Religious Human Rights in Global Perspective

Project Description

A systematic analysis of the past, present, and potential contributions of Judaism, Christianity, and Islam to the cultivation and protection of human rights, particularly religious rights and liberties, in international law and in various nation-states in the Americas, Africa, Europe, and Russia.

Project Accomplishments
  • Roundtable conferences in Atlanta, Mexico City, Oxford, Dakar, Cape Town, Budapest, Dresden (1991-1993)
  • October 6-9, 1994, International Conference, Atlanta; 46 speakers, 750 participants

The Pew Charitable Trusts, Inc.

CSLR Participants
Other Participants
  • Said Amir Arjomand, State University of New York at Stony Brook
  • Donna E. Arzt, Syracuse University
  • Jimmy Carter, Former President, United States
  • John E. Coons, University of California at Berkeley
  • Irwin Cotler, McGill University
  • Peter Cumper, The Nottingham Trent University
  • W. Cole Durham, Jr., Brigham Young University
  • Jean Bethke Elshtain, University of Chicago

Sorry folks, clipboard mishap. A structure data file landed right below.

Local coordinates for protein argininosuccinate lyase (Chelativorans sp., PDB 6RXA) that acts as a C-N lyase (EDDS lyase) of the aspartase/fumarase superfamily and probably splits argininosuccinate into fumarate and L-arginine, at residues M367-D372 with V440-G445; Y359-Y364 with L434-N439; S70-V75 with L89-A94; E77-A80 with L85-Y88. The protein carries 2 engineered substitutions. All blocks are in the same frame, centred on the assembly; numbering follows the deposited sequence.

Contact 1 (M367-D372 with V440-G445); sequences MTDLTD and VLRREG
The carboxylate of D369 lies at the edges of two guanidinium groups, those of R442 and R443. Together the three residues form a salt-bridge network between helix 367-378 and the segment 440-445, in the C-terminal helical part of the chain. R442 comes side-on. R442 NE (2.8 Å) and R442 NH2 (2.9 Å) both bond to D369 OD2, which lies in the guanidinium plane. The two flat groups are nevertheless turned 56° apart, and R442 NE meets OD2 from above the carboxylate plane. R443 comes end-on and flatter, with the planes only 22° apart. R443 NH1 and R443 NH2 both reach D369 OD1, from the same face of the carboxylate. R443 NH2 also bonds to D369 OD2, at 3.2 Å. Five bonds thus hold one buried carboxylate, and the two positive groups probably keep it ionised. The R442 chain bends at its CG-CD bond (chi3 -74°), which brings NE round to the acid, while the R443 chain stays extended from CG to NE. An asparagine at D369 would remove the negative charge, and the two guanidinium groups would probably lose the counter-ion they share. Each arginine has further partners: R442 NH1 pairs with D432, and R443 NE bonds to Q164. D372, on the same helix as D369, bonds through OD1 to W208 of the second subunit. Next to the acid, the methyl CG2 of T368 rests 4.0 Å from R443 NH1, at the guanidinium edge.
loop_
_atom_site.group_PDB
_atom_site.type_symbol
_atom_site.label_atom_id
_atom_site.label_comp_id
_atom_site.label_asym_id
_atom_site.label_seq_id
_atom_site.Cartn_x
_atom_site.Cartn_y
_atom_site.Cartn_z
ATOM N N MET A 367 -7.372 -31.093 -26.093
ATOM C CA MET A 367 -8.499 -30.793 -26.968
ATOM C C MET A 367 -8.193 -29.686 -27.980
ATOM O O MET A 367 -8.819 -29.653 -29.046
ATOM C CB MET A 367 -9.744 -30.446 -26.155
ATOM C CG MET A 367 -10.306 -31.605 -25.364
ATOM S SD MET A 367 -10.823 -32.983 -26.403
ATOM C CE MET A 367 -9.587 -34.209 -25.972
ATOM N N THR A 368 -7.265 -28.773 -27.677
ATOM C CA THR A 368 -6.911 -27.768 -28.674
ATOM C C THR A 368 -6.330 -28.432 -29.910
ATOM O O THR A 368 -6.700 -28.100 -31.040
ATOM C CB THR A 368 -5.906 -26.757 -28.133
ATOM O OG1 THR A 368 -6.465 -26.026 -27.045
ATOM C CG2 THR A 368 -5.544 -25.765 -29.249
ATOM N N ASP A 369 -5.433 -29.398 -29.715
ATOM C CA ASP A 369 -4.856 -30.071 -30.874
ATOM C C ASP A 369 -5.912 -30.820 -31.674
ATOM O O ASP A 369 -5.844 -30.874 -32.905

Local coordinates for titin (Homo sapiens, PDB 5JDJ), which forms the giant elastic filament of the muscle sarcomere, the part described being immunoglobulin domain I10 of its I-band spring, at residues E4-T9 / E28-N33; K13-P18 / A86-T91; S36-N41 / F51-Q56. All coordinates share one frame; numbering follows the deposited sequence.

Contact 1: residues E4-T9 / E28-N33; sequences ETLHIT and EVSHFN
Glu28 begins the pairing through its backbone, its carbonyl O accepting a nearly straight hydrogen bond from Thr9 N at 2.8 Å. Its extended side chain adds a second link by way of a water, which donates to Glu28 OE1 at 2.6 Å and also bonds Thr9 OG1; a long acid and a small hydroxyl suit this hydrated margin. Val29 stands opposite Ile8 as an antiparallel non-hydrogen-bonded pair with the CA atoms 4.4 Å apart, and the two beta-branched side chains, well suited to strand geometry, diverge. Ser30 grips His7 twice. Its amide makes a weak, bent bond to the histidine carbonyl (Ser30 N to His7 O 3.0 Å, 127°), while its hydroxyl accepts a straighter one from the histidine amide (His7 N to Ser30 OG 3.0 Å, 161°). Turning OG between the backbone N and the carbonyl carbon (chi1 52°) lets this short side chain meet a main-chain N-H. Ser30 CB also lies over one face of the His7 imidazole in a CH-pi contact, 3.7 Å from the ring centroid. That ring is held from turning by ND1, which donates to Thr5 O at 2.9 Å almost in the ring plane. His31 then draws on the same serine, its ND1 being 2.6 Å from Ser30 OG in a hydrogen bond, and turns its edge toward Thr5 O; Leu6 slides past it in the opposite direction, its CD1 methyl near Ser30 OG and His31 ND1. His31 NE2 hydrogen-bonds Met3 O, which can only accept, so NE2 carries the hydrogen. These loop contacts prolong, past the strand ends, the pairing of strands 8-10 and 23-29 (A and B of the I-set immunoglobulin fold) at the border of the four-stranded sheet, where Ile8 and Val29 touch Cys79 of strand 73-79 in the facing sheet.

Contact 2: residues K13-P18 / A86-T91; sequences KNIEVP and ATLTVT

• William Johnson Everett, Andover Newton Theological School
  • James Finn, Freedom Review and Puebla Institute
  • Tamás Földesi, Eötvös Loránd University, Budapest
  • Riffat Hassan, University of Louisville
  • Stephen E. Healey, Boston College
  • Martin Heckel, Eberhard-Karls-Universität, Tübingen
  • J. Bryan Hehir, Harvard University
  • Wolfgang Huber, Lutheran Bishop of Berlin-Brandenburg
  • Stanley Muschett Ibarra, Universidad Santa María la Antigua, Panama
  • Alexandre Kiss, International Institute of Human Rights, Strasbourg
  • Natan Lerner, Tel Aviv University
  • David Little, United States Institute of Peace
  • Asher Maoz, Tel Aviv University
  • Paul Mojzes, Rosemont College
  • Makau wa Mutua, Harvard University
  • David Novak, University of Virginia
  • Lourens M. du Plessis, University of Stellenbosch
  • John S. Pobee, World Council of Churches, Geneva
  • Michael Roan, Project Tandem, Inc.
  • Dinah Shelton, Santa Clara University
  • Paul E. Sigmund, Princeton University
  • Max L. Stackhouse, Princeton University
  • Brian Tierney, Cornell University
  • Desmond M. Tutu, Anglican Archbishop of Cape Town
  • Charles Villa-Vicencio, University of Cape Town, South Africa
  • James E. Wood, Jr., Baylor University

Project Publications

In Their Own Words

"Pointing to the banality of evil does not make humans, nazis or others, less culpable morally. Humans are responsible for the evil they do, regardless of why they do it. They are accountable before humanity and God. ... Pointing to the banality of goodness does not diminish it in any way. An act is good when it is caring, when it protects the life and rights of others, no matter who does it, or where, or why."

–David R. Blumenthal